As of July 1, 2013, you can record a Transfer on Death (“TOD”) deed for real property located in the Commonwealth of Virginia. Va. Code Ann. §§ 64.2-621 et seq. is Virginia’s new codification of the legislation modeled after the Uniform Real Property Transfer on Death Act (“URPTODA”).

Recording a TOD deed allows a real property owner to pass real estate directly to a beneficiary upon death by operation of law similar to a joint tenancy with rights of survivorship but without the complications that a lifetime transfer may include. By allowing real property to pass by a transfer on death transaction, the property owner effectively keeps the property out of probate without subjecting the property to the beneficiaries’ creditors and other claims during the original owner’s lifetime as is often seen when parents decide to add a child as a joint owner in hopes of easing transfer at their death.

As simple as the act of recording a TOD deed is, it is by far not a panacea to all estate planning needs. In fact, it might create more problems than it solves. If TOD deeds pattern the experience with TOD bank and investment accounts, many landowners will fail to recall that a TOD deed was recorded against the property and may attempt to bequeath the property as part of a more global estate plan. The automatic transfer that occurs at death under a TOD scheme, however, does not allow for alteration by testamentary instrument. Thus, the TOD deed will govern if there is a conflict between the deed and a will or trust.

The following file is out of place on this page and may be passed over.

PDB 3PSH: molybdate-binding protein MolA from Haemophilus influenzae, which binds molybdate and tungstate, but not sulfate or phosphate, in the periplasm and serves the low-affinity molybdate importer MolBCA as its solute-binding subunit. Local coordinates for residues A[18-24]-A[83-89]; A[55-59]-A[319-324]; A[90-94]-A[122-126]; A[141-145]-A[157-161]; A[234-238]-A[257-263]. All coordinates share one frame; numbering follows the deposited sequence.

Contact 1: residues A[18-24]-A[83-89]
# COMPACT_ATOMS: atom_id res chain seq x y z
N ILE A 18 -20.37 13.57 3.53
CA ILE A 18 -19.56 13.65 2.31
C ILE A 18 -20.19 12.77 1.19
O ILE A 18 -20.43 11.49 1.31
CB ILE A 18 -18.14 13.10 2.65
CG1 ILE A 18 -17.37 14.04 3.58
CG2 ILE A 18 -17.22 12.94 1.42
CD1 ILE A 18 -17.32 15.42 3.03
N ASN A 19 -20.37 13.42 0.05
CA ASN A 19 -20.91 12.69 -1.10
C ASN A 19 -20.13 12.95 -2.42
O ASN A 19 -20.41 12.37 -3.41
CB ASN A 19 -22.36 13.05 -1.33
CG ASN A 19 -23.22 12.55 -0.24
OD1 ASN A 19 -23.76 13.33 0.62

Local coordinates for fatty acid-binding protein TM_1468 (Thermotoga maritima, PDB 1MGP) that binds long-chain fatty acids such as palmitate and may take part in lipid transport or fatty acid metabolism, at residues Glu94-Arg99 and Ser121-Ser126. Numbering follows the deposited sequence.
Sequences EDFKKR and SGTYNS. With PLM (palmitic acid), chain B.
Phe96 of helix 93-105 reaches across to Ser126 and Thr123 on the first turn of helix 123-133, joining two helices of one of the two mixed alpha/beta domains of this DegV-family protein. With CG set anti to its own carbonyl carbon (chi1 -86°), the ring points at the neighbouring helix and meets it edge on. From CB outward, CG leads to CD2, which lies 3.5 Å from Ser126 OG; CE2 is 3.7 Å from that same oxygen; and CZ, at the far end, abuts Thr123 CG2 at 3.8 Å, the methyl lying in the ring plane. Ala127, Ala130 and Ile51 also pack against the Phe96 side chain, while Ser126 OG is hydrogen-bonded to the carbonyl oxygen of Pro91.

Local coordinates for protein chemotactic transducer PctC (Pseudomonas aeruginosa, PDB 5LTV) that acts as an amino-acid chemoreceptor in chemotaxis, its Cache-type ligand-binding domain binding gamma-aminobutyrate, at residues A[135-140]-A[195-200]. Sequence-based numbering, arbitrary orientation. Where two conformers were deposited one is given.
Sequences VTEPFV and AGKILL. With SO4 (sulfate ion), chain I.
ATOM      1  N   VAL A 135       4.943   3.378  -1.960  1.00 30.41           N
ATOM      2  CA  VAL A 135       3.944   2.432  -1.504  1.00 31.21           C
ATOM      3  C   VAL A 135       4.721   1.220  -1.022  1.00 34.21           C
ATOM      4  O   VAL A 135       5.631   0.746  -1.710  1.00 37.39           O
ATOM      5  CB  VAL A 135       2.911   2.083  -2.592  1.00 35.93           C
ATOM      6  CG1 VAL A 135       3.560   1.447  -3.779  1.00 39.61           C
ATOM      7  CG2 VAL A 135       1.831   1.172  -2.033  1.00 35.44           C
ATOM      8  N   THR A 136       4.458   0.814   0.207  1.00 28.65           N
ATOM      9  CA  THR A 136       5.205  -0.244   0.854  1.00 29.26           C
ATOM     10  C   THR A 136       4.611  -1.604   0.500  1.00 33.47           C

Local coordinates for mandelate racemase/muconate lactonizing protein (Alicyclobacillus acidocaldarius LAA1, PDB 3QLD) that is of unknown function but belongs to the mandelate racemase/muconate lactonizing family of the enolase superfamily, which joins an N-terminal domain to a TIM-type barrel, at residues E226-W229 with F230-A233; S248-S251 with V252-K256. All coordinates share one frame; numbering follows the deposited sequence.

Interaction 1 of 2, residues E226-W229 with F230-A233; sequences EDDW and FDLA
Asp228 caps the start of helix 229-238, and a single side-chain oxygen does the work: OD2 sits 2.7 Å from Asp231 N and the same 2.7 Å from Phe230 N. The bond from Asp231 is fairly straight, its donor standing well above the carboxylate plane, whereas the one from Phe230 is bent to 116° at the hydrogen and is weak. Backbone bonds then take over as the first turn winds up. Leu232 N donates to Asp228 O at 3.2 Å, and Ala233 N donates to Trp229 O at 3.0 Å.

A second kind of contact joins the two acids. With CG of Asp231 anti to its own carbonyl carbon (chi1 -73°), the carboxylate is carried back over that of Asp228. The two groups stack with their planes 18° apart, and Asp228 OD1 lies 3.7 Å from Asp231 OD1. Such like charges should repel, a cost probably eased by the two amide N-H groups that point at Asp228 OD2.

Recording a TOD deed also removes an element of privacy associated with most estate plans. A will does not become “public” until it is admitted to probate and a trust may never become public. A TOD deed, on the other hand, is contained in the land records of the jurisdiction in which the property is located and can be searched as part of public records, most of which are accessible online. People make changes to their wills and trusts with regularity and often do not want beneficiaries to be aware of the changes. Alterations to TOD deeds are not only exposed to the public eye but are also more cumbersome because the only way to alter a recorded TOD deed is to record either another deed or a revocation of the prior-recorded TOD deed.

Owners may also end up with unintended results if assets are sold, or if one asset appreciates or depreciates in value disproportionately to other assets. Similarly, TOD deeds cannot accomplish the goal of leaving assets in trust to avoid beneficiaries’ creditor claims and spendthrift tendencies.

In short, by enacting the URPTODA, the Virginia Legislature has provided us with another tool in our estate planning kits. This new tool, however, should be used with caution and only in conjunction with a well-advised plan.

If you can utilize the services of a trusts and estates attorney, we invite you to contact Autumn McCullogh at (703) 934-1191.